At a time of possibly massive service cuts, fare increases and employee layoffs, the CTA won its board's permission Wednesday to explore financing the lease of 150 new buses in a proposed $120 million deal.
"This certainly appears to be a big disconnect," CTA president Ron Huberman acknowledged about the megadeal, which comes at a time of possible sacrifice.
But he said he would only ask the transit agency's board to move forward on the bus lease if the state approves new transit funding to help erase a projected $158 million CTA deficit in 2008, and if the bus-financing package is affordable.
"But we cannot run the CTA without the equipment to operate the CTA," he said.
Huberman called the deal to acquire 150 diesel-hybrid articulated buses -- at a discount of about $60,000 per bus -- a fleeting opportunity made possible because the King County Metro system in Seattle didn't exercise its option to purchase the buses.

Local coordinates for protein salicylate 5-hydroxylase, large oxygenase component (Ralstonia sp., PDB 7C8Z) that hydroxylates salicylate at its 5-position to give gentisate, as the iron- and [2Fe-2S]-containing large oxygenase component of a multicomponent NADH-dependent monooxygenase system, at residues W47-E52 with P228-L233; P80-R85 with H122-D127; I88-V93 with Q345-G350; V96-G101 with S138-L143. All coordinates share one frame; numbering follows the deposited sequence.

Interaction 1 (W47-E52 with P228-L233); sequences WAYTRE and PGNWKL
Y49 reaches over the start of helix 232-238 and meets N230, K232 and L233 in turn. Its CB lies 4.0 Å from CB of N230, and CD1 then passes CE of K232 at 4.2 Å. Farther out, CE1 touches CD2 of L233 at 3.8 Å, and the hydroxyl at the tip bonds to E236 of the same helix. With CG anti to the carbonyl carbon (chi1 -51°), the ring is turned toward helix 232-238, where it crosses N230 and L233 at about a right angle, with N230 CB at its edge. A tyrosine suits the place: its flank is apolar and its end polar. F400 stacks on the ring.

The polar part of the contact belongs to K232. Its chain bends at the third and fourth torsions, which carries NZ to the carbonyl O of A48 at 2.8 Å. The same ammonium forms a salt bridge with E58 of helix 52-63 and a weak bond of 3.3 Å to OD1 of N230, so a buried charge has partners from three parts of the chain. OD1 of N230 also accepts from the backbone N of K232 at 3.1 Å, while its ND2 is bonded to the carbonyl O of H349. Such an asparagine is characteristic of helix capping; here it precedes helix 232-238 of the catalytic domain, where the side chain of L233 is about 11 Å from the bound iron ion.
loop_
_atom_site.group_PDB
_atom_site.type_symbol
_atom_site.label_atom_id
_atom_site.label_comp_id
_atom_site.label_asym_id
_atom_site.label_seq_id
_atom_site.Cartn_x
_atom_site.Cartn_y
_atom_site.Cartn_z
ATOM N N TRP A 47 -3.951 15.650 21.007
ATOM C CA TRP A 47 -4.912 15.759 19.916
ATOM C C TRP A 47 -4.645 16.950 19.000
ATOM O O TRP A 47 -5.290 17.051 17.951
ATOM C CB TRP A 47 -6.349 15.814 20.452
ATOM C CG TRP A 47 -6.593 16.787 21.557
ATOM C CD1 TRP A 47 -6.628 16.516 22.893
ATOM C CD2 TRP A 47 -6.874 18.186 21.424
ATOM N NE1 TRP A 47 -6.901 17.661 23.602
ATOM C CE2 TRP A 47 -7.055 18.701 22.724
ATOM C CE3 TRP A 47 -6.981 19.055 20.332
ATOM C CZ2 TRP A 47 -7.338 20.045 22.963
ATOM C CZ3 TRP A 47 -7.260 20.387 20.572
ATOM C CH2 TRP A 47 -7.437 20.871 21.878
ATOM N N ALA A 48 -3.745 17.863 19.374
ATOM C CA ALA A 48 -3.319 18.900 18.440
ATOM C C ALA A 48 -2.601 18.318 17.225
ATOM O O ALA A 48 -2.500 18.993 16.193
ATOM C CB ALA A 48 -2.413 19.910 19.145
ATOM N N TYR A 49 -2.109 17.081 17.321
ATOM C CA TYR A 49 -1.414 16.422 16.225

The CTA would then get rid of 200 of its oldest buses, saving $6.9 million a year in maintenance, labor and fuel costs, he said. The CTA's oldest buses have been on the road for 16 years, logging an average 580,000 miles apiece.
Money saved through lower operating costs would be directed toward the bus lease, which includes the additional advantage of allowing the CTA to write off the depreciation of the vehicles, Huberman said.
The CTA is preparing to cut 81 bus routes, lay off 2,400 employees and raise fares on Jan. 20 because of the continuing budget crisis. There are no signs from Springfield that legislative leaders and Gov. Rod Blagojevich are close to resolving a transit funding impasse that has dragged on for most of the year.
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